But even if the act was glorified in some way, then I would still point out that cultural depictions are not injected into our veins directly. People are not just passive dupes, taking it all in wholesale. They can just as well make a subversive reading. That's what a lot of people do every day when they watch the news. In Grand Theft Auto games, killing hookers is not only possible, it's actually a means to get your money back from them. Sick, right? But what percentage of players will actually think that's OK and something they should try sometime?

I don't think the number of female gamers automatically helps this feminist project. You can already see that there is a massive backlash to it, which you alluded to when raising the subject ("trashing Anita Sarkeesian"). I don't see it going anywhere except for academia on the one hand (for those smart enough to make careers out of this stuff), and shouting matches on Twitter on the other hand. In response to all the snappy hashtags, we're already seeing things like "I don't need feminism because...", #notyourshield, #womenagainstfeminism, #Gamergate, blah blah blah. For those who don't get paid to do all this, it's increasingly turning into a colossal waste of time.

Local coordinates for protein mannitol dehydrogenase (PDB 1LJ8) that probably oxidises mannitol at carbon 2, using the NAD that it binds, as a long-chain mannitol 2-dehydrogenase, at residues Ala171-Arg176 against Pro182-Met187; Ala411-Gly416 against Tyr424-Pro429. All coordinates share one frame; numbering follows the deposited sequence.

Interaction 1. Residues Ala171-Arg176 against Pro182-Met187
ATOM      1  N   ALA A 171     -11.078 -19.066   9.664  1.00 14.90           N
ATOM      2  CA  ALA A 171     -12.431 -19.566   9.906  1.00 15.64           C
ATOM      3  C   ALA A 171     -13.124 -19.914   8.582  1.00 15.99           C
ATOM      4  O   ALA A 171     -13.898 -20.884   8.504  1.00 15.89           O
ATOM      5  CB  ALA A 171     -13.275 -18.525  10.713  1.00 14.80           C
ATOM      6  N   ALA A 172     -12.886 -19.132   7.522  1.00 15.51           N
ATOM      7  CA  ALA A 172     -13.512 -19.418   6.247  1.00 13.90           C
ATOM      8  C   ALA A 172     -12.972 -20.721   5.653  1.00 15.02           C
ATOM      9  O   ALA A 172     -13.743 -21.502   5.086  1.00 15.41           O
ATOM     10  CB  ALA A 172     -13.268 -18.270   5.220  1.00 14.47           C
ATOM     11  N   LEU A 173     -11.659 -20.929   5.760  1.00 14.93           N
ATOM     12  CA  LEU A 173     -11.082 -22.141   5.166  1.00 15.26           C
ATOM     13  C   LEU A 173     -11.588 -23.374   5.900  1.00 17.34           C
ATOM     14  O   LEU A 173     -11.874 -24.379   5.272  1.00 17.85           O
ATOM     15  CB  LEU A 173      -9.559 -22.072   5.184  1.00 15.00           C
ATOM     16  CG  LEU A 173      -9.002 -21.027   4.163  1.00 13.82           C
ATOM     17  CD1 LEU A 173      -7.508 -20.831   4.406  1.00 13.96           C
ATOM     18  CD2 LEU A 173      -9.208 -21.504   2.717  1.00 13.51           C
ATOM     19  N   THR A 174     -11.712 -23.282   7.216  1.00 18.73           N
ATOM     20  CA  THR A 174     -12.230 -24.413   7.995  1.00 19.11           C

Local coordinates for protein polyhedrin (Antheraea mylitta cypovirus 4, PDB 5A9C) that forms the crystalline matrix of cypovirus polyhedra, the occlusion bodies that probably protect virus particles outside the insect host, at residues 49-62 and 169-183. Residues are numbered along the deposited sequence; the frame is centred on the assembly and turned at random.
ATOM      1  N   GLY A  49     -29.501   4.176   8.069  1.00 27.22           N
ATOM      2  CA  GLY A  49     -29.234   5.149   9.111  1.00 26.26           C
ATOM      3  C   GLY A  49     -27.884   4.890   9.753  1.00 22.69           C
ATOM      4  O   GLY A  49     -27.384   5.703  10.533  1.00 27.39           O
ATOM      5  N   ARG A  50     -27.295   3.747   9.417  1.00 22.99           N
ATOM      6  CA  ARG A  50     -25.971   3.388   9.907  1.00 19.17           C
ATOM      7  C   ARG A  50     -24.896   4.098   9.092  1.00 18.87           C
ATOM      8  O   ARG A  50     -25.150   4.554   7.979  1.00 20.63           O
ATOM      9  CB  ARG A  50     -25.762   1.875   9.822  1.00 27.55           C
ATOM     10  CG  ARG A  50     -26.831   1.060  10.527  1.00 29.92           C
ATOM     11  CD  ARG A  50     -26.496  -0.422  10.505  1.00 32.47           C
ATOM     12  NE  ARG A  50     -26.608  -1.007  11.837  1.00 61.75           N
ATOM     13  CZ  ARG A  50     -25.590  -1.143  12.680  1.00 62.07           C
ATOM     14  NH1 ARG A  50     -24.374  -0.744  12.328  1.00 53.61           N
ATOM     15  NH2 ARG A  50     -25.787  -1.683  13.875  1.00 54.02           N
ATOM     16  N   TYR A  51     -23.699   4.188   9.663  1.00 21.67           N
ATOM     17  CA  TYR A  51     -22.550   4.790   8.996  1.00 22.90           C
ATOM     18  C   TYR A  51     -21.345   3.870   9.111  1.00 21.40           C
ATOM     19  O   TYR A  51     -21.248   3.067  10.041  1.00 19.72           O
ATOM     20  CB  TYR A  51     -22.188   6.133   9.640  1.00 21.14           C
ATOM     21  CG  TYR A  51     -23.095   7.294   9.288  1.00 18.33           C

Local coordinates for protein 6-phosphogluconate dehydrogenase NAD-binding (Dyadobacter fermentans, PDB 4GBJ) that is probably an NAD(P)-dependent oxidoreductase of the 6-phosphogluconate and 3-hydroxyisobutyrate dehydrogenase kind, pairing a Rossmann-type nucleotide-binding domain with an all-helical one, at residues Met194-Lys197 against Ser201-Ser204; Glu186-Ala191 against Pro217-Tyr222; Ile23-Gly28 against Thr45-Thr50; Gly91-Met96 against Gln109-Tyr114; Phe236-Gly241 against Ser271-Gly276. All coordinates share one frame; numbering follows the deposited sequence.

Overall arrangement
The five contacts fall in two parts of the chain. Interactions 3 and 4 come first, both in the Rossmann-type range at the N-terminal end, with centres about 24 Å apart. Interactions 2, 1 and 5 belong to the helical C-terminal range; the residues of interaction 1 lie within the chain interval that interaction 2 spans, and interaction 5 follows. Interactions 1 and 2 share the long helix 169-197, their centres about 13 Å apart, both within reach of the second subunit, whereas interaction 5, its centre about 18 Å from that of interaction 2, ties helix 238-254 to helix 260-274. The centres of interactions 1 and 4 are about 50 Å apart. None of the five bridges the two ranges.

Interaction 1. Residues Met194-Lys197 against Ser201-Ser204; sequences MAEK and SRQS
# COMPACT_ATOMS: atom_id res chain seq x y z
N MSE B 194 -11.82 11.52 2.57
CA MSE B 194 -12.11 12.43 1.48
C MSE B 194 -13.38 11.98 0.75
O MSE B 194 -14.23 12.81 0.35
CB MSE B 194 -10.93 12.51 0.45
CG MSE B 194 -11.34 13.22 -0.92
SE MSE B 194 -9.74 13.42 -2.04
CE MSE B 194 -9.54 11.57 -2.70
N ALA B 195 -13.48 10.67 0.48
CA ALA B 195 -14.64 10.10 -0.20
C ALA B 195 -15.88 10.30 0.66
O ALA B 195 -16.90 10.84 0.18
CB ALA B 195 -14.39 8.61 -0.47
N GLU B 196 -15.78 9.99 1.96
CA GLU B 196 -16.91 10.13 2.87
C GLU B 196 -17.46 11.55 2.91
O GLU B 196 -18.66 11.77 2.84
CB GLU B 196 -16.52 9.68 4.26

What makes this even worse is that severe personal allegations against (pro-)feminist indie developers, reviewers, PR agencies, etc. have emerged. To quote a relatively recent Coen brothers film: "They all seem to be sleeping with each other", and that doesn't even touch on all the other backslapping, the way money changes hands between people who should have different interests, the 10/10 review scores and awards given to blatant non-games as a result, the private networks between "journalists" who are officially competing against each other, the blurred lines between journalism and PR, the coordinated cross-media offensive against "gamers as an identity", the publicity assaults against people who are feminist but who are tolerant of opponents, the censorship efforts on several fora and social networks, etc. I must say I'm more sympathetic to that backlash as well.